Stick to the shallows on social media

2018-12-01T09:56:58+00:00 August 19th, 2014|Categories: Opinion|Tags: , , , , , |

You love your friends, right? You may not agree with them on everything, but you know they are people of integrity and value, and sure, they’re a bit of craic as well.
That is probably the case for your real friends – ie the ones you know and regularly spend time with in person – but is it the case for your online circle?
Increasingly, I’m seeing friends put on Facebook things like ‘just doing a clear out of my friends list – if I haven’t seen you in a year, you’re probably gone’, or ‘if you are reading this message, you survived the cull – congratulations’.
After a couple of heady years of feeling unbelievably popular – I mean, not even the Fonz had 743 friends, surely – we are growing up in our online behaviour and choosing our buddies a bit more carefully. Or are we?
A study from the University of Colorado has found that there are certain Facebook posts that get people unfriended, and that particular topics are turn-offs. The old saying about politics and religion seems to apply almost to a greater extent on Facebook than it does in real life.
The study, conducted by PhD candidate Christopher Stibona, found that, while the majority of ‘unfriending’ took place because of ‘unimportant’ or ‘irrelevant’ posts – blow by blow updates of mealtimes, etc – the next, greatest offender was politics, cited as the cause of 26 per cent of unfriendings. Sticking to the shallows, it seems, is the only way to remain popular on Facebook.
The biggest news story of the summer has been the Israeli offensive in Gaza. And I’ve seen more than one friend become increasingly obsessed with this, to the point where others have removed them as friends. War in Gaza is exactly the type of polarising issue that will see you lose Facebook friends, because while you may have carefully audited your real life friends to ensure they share your worldview, that Israeli guy you met on the J1 in 1998 may not be so in tune with your beliefs.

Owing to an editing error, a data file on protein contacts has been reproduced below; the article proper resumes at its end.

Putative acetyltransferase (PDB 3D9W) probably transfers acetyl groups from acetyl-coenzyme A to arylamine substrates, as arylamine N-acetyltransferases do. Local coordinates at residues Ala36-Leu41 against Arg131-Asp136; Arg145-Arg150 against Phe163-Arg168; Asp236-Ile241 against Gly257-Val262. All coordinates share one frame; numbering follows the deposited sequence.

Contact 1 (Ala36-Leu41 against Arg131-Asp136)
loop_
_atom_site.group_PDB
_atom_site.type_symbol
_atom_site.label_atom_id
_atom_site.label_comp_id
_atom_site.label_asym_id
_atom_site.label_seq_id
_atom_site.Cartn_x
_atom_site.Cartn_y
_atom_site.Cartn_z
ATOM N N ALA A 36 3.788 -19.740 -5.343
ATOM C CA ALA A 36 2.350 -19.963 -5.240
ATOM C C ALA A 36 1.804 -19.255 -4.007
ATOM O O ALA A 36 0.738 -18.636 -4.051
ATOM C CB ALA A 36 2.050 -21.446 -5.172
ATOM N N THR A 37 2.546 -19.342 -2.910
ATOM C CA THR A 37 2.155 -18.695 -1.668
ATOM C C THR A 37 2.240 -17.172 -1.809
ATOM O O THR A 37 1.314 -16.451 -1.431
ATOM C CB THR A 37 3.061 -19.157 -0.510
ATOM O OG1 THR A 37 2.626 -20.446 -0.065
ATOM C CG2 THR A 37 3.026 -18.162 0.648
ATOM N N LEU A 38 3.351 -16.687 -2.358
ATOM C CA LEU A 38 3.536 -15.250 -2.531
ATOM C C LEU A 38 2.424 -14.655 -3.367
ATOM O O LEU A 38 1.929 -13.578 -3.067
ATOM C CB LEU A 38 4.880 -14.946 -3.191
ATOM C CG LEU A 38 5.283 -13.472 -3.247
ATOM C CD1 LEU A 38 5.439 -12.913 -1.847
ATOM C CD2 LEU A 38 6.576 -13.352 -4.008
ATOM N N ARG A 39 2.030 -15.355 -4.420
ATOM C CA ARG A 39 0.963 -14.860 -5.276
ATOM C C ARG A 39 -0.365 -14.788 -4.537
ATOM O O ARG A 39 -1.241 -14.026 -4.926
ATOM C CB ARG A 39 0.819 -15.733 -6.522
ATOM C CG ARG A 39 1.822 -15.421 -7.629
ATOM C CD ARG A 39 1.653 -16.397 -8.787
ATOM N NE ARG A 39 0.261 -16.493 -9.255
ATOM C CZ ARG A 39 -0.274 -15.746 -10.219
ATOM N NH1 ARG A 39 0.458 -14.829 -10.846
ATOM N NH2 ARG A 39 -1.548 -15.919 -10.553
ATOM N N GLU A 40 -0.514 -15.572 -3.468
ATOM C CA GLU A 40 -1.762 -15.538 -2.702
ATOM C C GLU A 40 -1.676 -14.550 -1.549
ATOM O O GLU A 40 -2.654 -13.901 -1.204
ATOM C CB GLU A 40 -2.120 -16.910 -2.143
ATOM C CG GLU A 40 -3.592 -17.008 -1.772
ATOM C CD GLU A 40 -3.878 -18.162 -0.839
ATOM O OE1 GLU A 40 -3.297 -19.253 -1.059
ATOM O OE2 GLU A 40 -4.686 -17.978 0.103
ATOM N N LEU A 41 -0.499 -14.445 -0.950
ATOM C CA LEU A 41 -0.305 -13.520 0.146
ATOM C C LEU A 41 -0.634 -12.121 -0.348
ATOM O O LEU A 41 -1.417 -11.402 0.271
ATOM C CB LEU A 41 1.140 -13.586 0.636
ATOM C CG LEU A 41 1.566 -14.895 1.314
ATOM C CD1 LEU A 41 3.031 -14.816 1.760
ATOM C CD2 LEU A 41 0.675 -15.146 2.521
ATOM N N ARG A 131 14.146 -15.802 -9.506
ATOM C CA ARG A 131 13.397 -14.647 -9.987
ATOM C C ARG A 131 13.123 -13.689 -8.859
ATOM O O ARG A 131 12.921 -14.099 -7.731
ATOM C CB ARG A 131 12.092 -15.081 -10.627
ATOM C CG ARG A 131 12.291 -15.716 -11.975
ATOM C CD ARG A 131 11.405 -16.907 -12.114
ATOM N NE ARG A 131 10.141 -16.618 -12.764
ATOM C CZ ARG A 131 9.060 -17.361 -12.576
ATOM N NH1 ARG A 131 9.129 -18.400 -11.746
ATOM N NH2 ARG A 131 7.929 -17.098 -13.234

Your hairdresser – with whom, up to now, you’ve only discussed holidays, hair products and the latest accessories in Penneys – is continually sharing photos of dead children from Gaza, and your old PE teacher keeps posting pro-choice messages.
Facebook has turned each of us into our own PR machine, it doesn’t pay to get into anything too gritty. All those vague acquaintances love you for your selfies and those interesting links to paleo recipes you put up every twenty minutes, not for your opinions on serious things.
After politics and religion, come posts that are job or promotion-related. Nobody likes a fanatic, or a show-off. I wish someone would tell the person in my timeline who posts about their work bonus every year – but after muting him last year, it’s no longer my problem.
While Twitter is an acceptable place for political and religious discussions – most people are there either for that or the Kardashians – Facebook, it seems, isn’t.
So the average punter on the street probably needs to look at those in the public eye for inspiration. Celebrities, you’d think, would be old hacks at this carry-on of keeping their opinions to themselves, unless those opinions are about shampoo and they’re being paid well for them. Not so, however – rumour has it that Hollywood is blacklisting Javier Bardem and Penelope Cruz for protesting Israel’s actions in Gaza.
It seems only Angelina and George can get away with that type of thing, but, luckily, I’m not Facebook friends with either of them.

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This article appeared in The Herald.

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